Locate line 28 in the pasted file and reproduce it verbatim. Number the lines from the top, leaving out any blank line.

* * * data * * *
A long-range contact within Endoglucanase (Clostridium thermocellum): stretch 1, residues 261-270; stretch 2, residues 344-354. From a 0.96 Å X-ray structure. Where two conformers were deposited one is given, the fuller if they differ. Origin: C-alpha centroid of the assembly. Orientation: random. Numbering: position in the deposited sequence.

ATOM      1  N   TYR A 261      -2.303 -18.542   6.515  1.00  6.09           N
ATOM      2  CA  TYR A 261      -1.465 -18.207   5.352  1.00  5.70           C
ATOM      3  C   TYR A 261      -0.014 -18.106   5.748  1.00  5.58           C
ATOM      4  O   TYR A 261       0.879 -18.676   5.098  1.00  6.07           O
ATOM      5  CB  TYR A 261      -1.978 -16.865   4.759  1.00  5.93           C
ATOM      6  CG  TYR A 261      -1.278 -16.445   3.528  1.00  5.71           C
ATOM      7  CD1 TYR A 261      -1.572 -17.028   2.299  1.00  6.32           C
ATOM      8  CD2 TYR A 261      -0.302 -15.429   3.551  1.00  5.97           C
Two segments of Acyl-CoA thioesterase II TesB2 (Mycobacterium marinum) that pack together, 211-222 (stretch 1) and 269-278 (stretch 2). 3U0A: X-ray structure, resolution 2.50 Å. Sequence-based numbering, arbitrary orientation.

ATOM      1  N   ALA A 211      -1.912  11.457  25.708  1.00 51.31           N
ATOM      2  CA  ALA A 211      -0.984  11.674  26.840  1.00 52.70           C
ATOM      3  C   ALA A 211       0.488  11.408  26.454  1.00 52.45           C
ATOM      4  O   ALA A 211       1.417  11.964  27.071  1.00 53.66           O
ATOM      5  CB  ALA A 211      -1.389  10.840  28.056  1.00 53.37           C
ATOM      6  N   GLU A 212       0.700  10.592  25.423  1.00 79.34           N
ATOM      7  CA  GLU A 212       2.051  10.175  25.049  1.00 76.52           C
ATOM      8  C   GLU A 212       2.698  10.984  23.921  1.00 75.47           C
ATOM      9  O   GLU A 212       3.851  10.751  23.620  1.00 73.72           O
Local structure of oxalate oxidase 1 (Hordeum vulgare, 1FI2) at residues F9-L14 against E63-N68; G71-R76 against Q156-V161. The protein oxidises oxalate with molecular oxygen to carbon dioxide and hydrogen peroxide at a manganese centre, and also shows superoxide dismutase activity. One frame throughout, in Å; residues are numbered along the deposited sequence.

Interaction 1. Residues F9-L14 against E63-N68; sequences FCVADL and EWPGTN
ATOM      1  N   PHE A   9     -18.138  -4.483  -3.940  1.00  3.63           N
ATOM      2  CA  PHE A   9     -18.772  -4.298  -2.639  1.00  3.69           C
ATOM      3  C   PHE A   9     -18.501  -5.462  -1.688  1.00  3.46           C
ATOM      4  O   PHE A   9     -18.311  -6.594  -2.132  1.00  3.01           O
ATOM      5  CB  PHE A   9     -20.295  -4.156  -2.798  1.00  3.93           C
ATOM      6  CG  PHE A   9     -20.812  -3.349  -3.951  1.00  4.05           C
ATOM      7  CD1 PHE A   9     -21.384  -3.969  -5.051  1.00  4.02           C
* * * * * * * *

ATOM      7  CD1 PHE A   9     -21.384  -3.969  -5.051  1.00  4.02           C